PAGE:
How Reagan and Bush overcame skepticism to collaborate with Gorbachev

Mikhail Gorbachev will be ‘sorely missed,’ says former Canadian PM Brian Mulroney

Mulroney says while U.S. president Ronald Reagan gets a lot of credit for ending the Cold War without a shot, Gorbachev was an indispensable leader on the other side.

Mikhail Gorbachev will be ‘sorely missed,’ says former Canadian PM Brian Mulroney


Photo Flick Nr. 75: Day of TAG

The 75th Photo Flick has a nice, fitting end to this summer season. It’s the day of TAG, and while “Tag” is German for “Day,” in America, it simply means “Tourists Are Gone!” After a long, tiring summer, beset by hot weather, drought, cancelled vacations due to high gas prices and inflation, and a war that still keeps going with no end (nor victor) in sight, it’s time to sit down on the beach, like this one here, in a Strandkorb, and drink a favorite cocktail. The best is when there are no people around, who harass others wanting this peace and quiet, a commodity that has become more absent by the day. It’s a time to take stock at how we got here, why we got here, what we can do to change this, and what is yet to come.


One thing is certain as I sit here writing this: the era of individualism and “Me Only” is over and done. We have a planet that is falling apart through climate change and a war that is spiraling out of control. The global economy is on the cusp of the first Great Depression since 1929, and we must not forget the rise of extremism on both ends- right as well as left. And what have we to show: ignorance, bragging rights and garnering attention at any cost, some of which becomes unwanted in the end. Many just simply don’t care about the future and just simply live for the moment.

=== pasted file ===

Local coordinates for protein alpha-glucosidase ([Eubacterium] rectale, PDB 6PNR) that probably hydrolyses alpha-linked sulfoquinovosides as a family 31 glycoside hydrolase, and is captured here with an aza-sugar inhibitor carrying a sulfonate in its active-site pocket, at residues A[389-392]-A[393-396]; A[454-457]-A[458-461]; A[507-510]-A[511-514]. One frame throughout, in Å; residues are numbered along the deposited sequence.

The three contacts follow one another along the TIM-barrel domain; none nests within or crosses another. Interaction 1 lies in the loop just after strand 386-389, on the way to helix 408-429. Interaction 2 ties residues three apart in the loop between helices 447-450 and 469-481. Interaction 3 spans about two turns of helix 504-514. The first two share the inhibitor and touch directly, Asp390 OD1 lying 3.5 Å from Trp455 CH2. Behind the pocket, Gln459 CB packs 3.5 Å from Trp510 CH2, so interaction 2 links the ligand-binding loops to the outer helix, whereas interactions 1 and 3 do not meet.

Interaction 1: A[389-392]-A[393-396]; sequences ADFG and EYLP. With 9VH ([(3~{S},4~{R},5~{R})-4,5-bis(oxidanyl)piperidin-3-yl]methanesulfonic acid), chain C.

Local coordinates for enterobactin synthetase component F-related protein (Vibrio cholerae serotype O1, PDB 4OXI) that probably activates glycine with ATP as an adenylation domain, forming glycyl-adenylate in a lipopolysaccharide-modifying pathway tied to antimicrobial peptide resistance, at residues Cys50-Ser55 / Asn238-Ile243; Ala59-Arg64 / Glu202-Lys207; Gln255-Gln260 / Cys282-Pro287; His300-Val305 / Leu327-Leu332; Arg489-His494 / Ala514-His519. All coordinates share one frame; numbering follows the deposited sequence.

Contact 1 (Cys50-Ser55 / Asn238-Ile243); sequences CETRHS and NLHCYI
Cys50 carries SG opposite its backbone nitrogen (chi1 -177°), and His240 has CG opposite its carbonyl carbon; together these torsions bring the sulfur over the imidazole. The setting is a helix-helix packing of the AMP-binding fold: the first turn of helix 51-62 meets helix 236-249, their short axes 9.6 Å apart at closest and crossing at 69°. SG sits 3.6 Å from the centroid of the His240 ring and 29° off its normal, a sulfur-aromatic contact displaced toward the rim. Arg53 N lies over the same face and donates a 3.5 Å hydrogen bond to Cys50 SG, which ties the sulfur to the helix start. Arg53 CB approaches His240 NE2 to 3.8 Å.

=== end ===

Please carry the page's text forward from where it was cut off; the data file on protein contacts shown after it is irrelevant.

But what about the next generations that have to clean up our mess? What about them? While I look back at this summer and all the accomplishments, I look ahead to the future and see not only despair and disaster at each and every corner, but hope that we can all come together to put an end to this nonsense. After all, the next generations have as much right to spend time on the beach as we do, the older generations. They have as much right to be successful as we do at present. But there is a gap that we need to fill. We must understand each other and our cultures and find ways to work together. Hans Küng, a Swiss theologist, believed that societies do share the same core values and commonalities and that this Global Ethics is the only tool for solving the global issues we are still having today and will continue to have in the future.